Erath Becomes a Soldier
The tension between Texas and Mexico was not the only problem for Erath at the time. In fact, it wasn’t even the most pressing. In 1834, he was working as a surveying assistant and compass-bearer under future Texas Chief Cartographer Alexander
Thompson, laying out road maps and sectioning off property boundaries, until struggles between settlers and Native Americans reached their boiling point in July of 1835. As a result, Erath joined the Texas Ranger company led by his friend, brother mason, and Texas legend, John H. Moore. These Rangers fought the Tawakoni natives throughout 1835 in a series of conflicts known as “Moore’s Expedition” and Erath was attached to George Barnett‘s company. Moore would go on to command the Texans at Gonzales and designed the infamous “Come and Take It” flag.
A Ranger Becomes a Soldier
In November of 1835, Erath had already joined Robert Coleman’s Company of Volunteers. On Texas Independence Day in 1836, Erath joined Jesse Billingsley’s C Company in Colonel Ed Burleson’s Regiment of Texas Volunteers. As a part of this group, he fought at San Jacinto. He would later recall the exact words of General Rusk to Sam Houston in the report that let Houston know Santa Anna had obtained new supplies and burned the city of Washington. Erath later wrote, “General Houston made us a speech at Harrisburg as we started on our march to attack the Mexicans; he promised us that we should have full satisfaction for all we had gone through; and he closed his address by saying let your war cry be ‘Remember the Alamo!’”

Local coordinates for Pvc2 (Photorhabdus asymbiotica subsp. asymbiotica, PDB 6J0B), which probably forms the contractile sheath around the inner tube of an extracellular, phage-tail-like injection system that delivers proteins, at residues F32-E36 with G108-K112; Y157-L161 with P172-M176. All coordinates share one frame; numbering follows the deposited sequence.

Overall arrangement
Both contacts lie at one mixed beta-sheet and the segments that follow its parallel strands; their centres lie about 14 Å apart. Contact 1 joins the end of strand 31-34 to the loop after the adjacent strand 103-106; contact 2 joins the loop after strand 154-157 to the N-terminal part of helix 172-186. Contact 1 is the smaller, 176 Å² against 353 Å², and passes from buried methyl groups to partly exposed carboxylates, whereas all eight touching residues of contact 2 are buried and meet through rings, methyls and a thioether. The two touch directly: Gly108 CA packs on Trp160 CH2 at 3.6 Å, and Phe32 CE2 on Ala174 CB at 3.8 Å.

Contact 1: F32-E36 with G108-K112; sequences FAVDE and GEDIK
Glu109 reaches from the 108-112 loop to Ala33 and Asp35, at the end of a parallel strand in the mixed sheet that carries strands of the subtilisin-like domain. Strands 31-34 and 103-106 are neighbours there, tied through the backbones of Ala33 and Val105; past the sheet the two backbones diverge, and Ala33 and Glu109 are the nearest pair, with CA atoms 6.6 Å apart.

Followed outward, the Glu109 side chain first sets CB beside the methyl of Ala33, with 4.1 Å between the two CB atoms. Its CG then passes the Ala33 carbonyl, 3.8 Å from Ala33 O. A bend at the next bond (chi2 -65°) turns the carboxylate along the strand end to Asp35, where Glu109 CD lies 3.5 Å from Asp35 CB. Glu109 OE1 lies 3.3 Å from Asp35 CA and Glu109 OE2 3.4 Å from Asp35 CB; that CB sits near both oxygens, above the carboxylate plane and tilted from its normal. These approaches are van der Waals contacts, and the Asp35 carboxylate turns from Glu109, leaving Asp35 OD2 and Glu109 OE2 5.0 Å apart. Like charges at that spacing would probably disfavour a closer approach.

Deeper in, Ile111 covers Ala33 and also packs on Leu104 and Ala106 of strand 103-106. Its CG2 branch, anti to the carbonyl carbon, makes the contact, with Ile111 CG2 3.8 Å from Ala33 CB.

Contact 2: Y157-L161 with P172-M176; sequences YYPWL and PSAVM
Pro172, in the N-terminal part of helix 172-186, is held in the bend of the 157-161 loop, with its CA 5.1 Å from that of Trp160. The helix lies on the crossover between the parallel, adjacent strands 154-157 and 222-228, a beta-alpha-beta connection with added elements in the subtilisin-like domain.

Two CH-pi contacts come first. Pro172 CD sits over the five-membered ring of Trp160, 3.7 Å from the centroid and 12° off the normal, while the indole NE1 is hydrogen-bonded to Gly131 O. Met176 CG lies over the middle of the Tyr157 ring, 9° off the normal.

Shortly therafter, the two forces met at San Jacinto and Erath relates his memories of the preceding moments of the battle:
“Some time between three and four o’clock on the afternoon of the 21st, when everything seemed to be in a quiet of suspense, I was moving about in front of a thicket… watching the Mexican camp which could be overlooked from there. Colonel Burleson came galloping up alone. He had come along the line on the left of the regiment, riding somewhat away from the right, on a straight course to the camp (a little in advance of us) of what was called the Battalion of Regulars (about a hundred men armed with muskets and bayonets). Burleson knew me familiarly. He said: “George, you run down and tell your captain and the captains on the right to come up here instantly and meet me.”